Depression was the number one cause of disability in the United States last year and the third biggest cause, after heart disease and strokes, in Europe. Worldwide, depression was the leading cause of disability in 1990 among those aged 15 to 44.
It is the first time that the global scale of the suffering caused by depression has been uncovered. As mortality rates have halved over the past century and countries as disparate as Chile and the United Kingdom now enjoy similar life expectancy, attention has switched from the causes of death to causes of disability.
Using a new measure called the DALY (Disability Adjusted Life Year) the World Health Organisation has for the first time ranked diseases according to the restrictions they impose on normal life, rather than on their propensity to cause death. On that basis, depression, which can confine people to their homes in a state of misery, unable to perform normal everyday activities, leaps to the head of the rankings, although it features nowhere in the mortality tables.
David Nabarro, senior project manager with WHO, said depression was universal, affecting peasants in rural China as well as the economically prosperous United Kingdom, and WHO was conducting a multi-centre study to compare levels of depression in different countries.
"Depression has been systematically neglected in international health partly because of the stigma associated with it," he said. "It is becoming clear that, together with injuries, it is a very important cause of disability. I think something has been missed."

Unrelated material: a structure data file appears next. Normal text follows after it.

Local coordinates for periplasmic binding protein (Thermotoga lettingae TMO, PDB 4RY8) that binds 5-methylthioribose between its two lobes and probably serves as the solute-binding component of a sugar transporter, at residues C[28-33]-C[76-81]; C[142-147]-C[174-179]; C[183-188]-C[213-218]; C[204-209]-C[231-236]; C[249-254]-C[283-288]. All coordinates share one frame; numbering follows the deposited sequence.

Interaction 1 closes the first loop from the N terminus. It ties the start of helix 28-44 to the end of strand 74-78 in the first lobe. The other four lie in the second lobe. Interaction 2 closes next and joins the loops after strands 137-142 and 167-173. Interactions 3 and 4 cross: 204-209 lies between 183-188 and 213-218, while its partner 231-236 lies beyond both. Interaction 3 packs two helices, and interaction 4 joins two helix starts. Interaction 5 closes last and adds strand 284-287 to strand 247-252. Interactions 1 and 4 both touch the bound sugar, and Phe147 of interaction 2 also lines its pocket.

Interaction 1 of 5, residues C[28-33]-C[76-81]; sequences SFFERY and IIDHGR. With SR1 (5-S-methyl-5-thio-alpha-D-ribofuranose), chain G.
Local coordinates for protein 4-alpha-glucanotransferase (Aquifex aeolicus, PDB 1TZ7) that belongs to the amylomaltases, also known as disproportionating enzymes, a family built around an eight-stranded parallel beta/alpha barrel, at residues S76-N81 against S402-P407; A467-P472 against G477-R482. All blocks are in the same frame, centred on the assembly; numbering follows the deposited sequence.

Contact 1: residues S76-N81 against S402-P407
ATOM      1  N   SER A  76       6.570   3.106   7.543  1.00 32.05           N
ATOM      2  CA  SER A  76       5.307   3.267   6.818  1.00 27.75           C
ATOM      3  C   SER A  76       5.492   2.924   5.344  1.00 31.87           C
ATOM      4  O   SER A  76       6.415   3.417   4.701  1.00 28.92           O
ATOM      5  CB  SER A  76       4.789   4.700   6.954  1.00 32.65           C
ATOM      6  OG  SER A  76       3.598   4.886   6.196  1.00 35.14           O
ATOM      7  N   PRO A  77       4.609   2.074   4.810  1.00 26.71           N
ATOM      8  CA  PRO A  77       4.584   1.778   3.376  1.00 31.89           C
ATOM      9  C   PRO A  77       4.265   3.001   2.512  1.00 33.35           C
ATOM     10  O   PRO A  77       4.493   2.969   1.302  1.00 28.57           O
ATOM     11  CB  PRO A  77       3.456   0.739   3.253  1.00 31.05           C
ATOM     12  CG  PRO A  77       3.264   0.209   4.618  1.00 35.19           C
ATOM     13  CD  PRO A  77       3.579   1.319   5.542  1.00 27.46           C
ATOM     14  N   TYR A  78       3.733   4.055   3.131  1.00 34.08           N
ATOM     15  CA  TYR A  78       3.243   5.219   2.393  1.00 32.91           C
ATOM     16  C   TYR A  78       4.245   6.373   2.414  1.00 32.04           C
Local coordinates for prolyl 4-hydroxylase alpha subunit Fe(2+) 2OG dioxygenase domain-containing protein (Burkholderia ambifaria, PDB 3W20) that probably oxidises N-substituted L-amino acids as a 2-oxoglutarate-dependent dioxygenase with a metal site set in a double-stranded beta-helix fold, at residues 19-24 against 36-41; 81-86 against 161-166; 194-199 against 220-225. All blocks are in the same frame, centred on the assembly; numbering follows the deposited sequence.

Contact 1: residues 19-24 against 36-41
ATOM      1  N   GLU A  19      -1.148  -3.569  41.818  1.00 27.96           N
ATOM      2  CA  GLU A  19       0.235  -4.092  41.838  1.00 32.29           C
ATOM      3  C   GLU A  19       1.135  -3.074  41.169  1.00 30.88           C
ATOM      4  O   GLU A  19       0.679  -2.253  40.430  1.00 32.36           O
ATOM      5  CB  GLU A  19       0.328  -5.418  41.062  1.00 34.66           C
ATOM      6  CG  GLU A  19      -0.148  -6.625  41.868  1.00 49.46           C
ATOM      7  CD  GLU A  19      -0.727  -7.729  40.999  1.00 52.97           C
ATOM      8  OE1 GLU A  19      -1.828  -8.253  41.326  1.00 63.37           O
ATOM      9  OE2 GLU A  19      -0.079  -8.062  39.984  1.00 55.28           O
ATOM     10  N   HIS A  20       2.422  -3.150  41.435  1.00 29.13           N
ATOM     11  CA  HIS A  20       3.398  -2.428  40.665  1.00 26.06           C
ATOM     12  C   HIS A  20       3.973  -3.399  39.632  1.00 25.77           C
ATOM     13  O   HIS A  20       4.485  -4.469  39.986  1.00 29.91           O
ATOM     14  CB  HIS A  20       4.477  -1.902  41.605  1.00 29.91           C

Dr Nabarro was speaking at the launch of the annual World Health Report, published by WHO yesterday. The report says that a quarter of the disability suffered by people in high-income countries is attributable to depression and other psychiatric disorders while in low and middle- income countries it accounts for a tenth. "The disease burden resulting from depression is estimated to be increasing both in developing and developed regions," it says.
The report highlights the avoidable burden of death and disease caused by the perils of malaria and tobacco and calls for a "new universalism" to direct limited resources at providing universal access to basic health care, such as immunisation and safer childbirth, rather than in building expensive hospitals, which are used mainly by the better off.
This marks a transformation in WHO's objectives, which only two decades ago spelt out its vision of health as a state of "complete mental and physical wellbeing" to be brought to all people by the end of the millennium.
That has been replaced by an economic realism, which recognises the inevitability of rationing across the globe. Dr Nabarro said: "Rationing is seen as a pejorative term but it is the truth. Choices have to be made."Reuse content